Chas Tibble headed out to sea from Lowestoft aboard Lead Us for his first post lockdown boat session targeting speedy smoothhounds.
It was great to get back out on a fishing charter boat again yesterday, in particular because I was in the company of good friends both serving and retired RAF. Originally we had Colin De Block’s boat Lead Us booked for Sunday, but after looking at the weekend weather forecast and having a cancellation for yesterday, boat skipper Colin prudently decided to alter the booking.
Lead Us Sets Off
To avoid excess traffic disruption, the road bridge that crosses over the harbour entrance at Lowestoft only opens at set times and it meant an early start for all of us to catch the 7am opening. Once through the bridge, we led a small flotilla of catamaran support and transfer vessels out into the open sea, where Colin turned Lead Us to the north towards his first chosen mark.
After a relatively short passage in a calm sea, with the sun risen nicely in the sky, Colin slowed the boat to find a single-crewed Warrior 16 sat exactly where he wanted to anchor. As Colin anchored Lead Us a safe separation distance to the east, the guy on the Warrior brought aboard a succession of whiting and dogfish and appeared to be struggling to keep up with baiting up the three rods he was using, so things were looking promising!
Settled At Anchor
As soon as the boat was nicely settled on the anchor, Colin gave the all clear for lines down. I’ve been struggling with a bad back, so instead of going flat out for smaller fish in competition mode, I decided to fish just one rod with bigger baits, to try and hook up with something decent and have a relaxing day. Everyone else was using two rods and soon the inevitable dogs, some decent whiting and small hounds started to come aboard.
Meanwhile, I tied a Cox and Rawle 5/0 onto a span of 40lb fluorocarbon line, put on a whole large hermit crab, courtesy of Matt Overton of Sukat Fisheries, chucked it across and into the tide, then sat down on my box to relax my back.
Colin soon had the kettle on and took the order for teas or coffees, then passed round the first of many cups, that were most welcome throughout the day. Our group was one short due to one that couldn’t make it due to the date change, shame about that Scotty, so Colin came out of his cabin to fish next to me. He cast a two hook rig uptide and soon his rod was bouncing away with a dogfish on the worm baited top hook and a small smoothhound on the other peeler baited hook.
I was struggling on the hermit baited rig though, missing bouncing hound bites completely, or dropping hounds on the retrieve. But I persisted with the same method, hoping for the one lunker fish that would make my day.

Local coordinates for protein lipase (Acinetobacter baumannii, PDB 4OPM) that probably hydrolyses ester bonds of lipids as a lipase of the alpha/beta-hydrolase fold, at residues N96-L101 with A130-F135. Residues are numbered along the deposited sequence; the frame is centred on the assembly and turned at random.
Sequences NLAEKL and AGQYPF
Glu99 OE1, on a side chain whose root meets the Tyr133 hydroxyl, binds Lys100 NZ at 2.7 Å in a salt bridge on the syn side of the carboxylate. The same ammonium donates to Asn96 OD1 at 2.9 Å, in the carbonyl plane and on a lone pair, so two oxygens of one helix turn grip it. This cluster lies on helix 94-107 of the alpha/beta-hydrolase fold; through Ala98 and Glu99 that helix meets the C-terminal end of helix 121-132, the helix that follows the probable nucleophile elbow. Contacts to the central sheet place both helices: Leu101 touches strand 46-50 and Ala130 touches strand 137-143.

Lead Us On The Move
Eventually the tide run died away and Colin decided to move out to a deeper mark that would hopefully offer us some more run. His new boat is a lot faster than the previous Lead Us and we were soon fishing on the new mark, where Colin fired up the cooker to warm up the first batch of sausage rolls for his hungry customers.
I had managed just one dogfish on the first mark, that had succeeded in getting its greedy jaws round a whole hermit. But unfortunately the larger fish didn’t come out to play for me on the second mark either and the big baits went largely untouched. Although a smattering of dogs, whiting and small hounds continued to come aboard for my mates around the boat.
All too soon the tide run died again and Colin announced a final move inshore again to catch the run after slack water. Once anchored, I changed tactics to a standard up and over clipped shore rig, with a Kamasan B940S and Chinu 2/0 pennel rig.
Once baited with a peeler crab and hermit tail cocktail, I clipped the rig and cast it away from the boat. The result was almost instantaneous, with a half decent hound tripping the lead downtide and after a brief struggle, lifted aboard.
Significantly, the hound was hooked neatly on the upper Chinu, with the rest of the bait hanging outside the mouth. A quick wrap of the same bait with crab elastic and the rig was launched to the same area, where a repeat process resulted in another hound of similar size, again hooked on the Chinu hook. Next cast soon resulted in a dreaded dogfish which destroyed the crab cocktail, so my thoughts of catching hound after hound on the same bait were not realised.
Everyone around the boat was catching, with Wiggy at the back of the boat catching a decent hound of over 8lb, amongst the stream of dogs and whiting. Daz was doing well too at starboard cabin boy position, bringing a couple of 8lb plus hounds to the net, as he edged closer to his target of ten hounds for the day. Nige and his brother Steve were also catching plenty of fish, so it was all most enjoyable.
Colin was busy with the kettle and sausage roll production line, so I was watching his rod tip, which was directly in my line of sight. I was calling out bite after bite for him, but he was suffering from my earlier woes, missing bites and losing fish. Then I had a relatively gentle bite on my rod and hooked into a really feisty hound, that gave a good account of itself, taking line against the drag. The way it fought, I could have sworn it was the first double of the day, but was a bit disappointed when it only took the scales round to 8.5lb.
Time To Catch The Bridge
Daz reached his target of ten hounds, then Colin called lines up at 15:10, so we could get back in to catch the next bridge opening at 16:00. His rod had been gently knocking and as he went to pull in, it was obvious there was something decent pulling back on the end. After a short but lively battle, I was on successful netting duty as a cracking 12lb plus female hound surfaced, which was a new PB for Colin. So a perfect end to a really nice day’s fishing.
If you fancy a good day out with a hard working skipper on a decent boat, I can highly recommend a trip with Colin and Lead Us charters – 07803 270798.